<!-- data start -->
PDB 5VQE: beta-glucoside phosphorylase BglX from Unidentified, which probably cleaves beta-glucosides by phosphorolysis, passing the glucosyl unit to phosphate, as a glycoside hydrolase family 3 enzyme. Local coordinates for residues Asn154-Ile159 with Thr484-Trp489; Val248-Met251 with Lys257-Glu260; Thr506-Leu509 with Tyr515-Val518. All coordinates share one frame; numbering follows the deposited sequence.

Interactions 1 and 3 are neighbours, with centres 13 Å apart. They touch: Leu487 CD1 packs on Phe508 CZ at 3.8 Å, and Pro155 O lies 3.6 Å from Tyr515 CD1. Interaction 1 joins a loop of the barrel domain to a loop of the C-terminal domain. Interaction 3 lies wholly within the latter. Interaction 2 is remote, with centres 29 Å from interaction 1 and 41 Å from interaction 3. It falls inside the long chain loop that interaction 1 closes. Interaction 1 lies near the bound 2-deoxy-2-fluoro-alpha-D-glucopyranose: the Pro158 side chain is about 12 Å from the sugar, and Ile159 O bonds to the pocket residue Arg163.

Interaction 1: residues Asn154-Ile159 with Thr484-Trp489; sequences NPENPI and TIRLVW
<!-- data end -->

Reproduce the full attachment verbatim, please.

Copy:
PDB 5VQE: beta-glucoside phosphorylase BglX from Unidentified, which probably cleaves beta-glucosides by phosphorolysis, passing the glucosyl unit to phosphate, as a glycoside hydrolase family 3 enzyme. Local coordinates for residues Asn154-Ile159 with Thr484-Trp489; Val248-Met251 with Lys257-Glu260; Thr506-Leu509 with Tyr515-Val518. All coordinates share one frame; numbering follows the deposited sequence.

Interactions 1 and 3 are neighbours, with centres 13 Å apart. They touch: Leu487 CD1 packs on Phe508 CZ at 3.8 Å, and Pro155 O lies 3.6 Å from Tyr515 CD1. Interaction 1 joins a loop of the barrel domain to a loop of the C-terminal domain. Interaction 3 lies wholly within the latter. Interaction 2 is remote, with centres 29 Å from interaction 1 and 41 Å from interaction 3. It falls inside the long chain loop that interaction 1 closes. Interaction 1 lies near the bound 2-deoxy-2-fluoro-alpha-D-glucopyranose: the Pro158 side chain is about 12 Å from the sugar, and Ile159 O bonds to the pocket residue Arg163.

Interaction 1: residues Asn154-Ile159 with Thr484-Trp489; sequences NPENPI and TIRLVW